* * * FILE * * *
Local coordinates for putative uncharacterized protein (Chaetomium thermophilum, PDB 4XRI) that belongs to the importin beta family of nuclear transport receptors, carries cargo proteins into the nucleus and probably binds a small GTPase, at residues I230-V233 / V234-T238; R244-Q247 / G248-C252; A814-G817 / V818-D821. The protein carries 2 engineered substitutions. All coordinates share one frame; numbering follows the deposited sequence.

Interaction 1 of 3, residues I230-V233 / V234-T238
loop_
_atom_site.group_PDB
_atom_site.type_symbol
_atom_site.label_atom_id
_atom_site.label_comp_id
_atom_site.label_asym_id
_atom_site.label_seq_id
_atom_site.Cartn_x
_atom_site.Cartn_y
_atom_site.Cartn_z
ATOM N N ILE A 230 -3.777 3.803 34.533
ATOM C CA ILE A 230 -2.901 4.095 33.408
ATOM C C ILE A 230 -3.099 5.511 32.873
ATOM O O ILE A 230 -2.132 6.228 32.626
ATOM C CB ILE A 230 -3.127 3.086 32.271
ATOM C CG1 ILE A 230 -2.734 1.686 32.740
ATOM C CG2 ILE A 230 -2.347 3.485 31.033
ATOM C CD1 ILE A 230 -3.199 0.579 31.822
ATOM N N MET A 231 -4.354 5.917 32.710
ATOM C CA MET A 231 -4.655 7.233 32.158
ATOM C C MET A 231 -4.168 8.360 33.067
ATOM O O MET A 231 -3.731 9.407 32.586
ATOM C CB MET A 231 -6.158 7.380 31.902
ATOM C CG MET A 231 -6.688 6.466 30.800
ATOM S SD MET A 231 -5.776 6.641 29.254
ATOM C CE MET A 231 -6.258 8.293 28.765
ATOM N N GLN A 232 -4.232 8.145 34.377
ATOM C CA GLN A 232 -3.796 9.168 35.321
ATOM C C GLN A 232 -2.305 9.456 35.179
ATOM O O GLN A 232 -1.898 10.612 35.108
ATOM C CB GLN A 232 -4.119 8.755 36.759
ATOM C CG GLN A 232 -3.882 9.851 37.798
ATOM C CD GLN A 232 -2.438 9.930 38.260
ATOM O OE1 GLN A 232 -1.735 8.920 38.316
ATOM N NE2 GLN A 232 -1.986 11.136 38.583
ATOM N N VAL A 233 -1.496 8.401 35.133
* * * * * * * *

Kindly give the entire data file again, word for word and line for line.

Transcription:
Local coordinates for putative uncharacterized protein (Chaetomium thermophilum, PDB 4XRI) that belongs to the importin beta family of nuclear transport receptors, carries cargo proteins into the nucleus and probably binds a small GTPase, at residues I230-V233 / V234-T238; R244-Q247 / G248-C252; A814-G817 / V818-D821. The protein carries 2 engineered substitutions. All coordinates share one frame; numbering follows the deposited sequence.

Interaction 1 of 3, residues I230-V233 / V234-T238
loop_
_atom_site.group_PDB
_atom_site.type_symbol
_atom_site.label_atom_id
_atom_site.label_comp_id
_atom_site.label_asym_id
_atom_site.label_seq_id
_atom_site.Cartn_x
_atom_site.Cartn_y
_atom_site.Cartn_z
ATOM N N ILE A 230 -3.777 3.803 34.533
ATOM C CA ILE A 230 -2.901 4.095 33.408
ATOM C C ILE A 230 -3.099 5.511 32.873
ATOM O O ILE A 230 -2.132 6.228 32.626
ATOM C CB ILE A 230 -3.127 3.086 32.271
ATOM C CG1 ILE A 230 -2.734 1.686 32.740
ATOM C CG2 ILE A 230 -2.347 3.485 31.033
ATOM C CD1 ILE A 230 -3.199 0.579 31.822
ATOM N N MET A 231 -4.354 5.917 32.710
ATOM C CA MET A 231 -4.655 7.233 32.158
ATOM C C MET A 231 -4.168 8.360 33.067
ATOM O O MET A 231 -3.731 9.407 32.586
ATOM C CB MET A 231 -6.158 7.380 31.902
ATOM C CG MET A 231 -6.688 6.466 30.800
ATOM S SD MET A 231 -5.776 6.641 29.254
ATOM C CE MET A 231 -6.258 8.293 28.765
ATOM N N GLN A 232 -4.232 8.145 34.377
ATOM C CA GLN A 232 -3.796 9.168 35.321
ATOM C C GLN A 232 -2.305 9.456 35.179
ATOM O O GLN A 232 -1.898 10.612 35.108
ATOM C CB GLN A 232 -4.119 8.755 36.759
ATOM C CG GLN A 232 -3.882 9.851 37.798
ATOM C CD GLN A 232 -2.438 9.930 38.260
ATOM O OE1 GLN A 232 -1.735 8.920 38.316
ATOM N NE2 GLN A 232 -1.986 11.136 38.583
ATOM N N VAL A 233 -1.496 8.401 35.133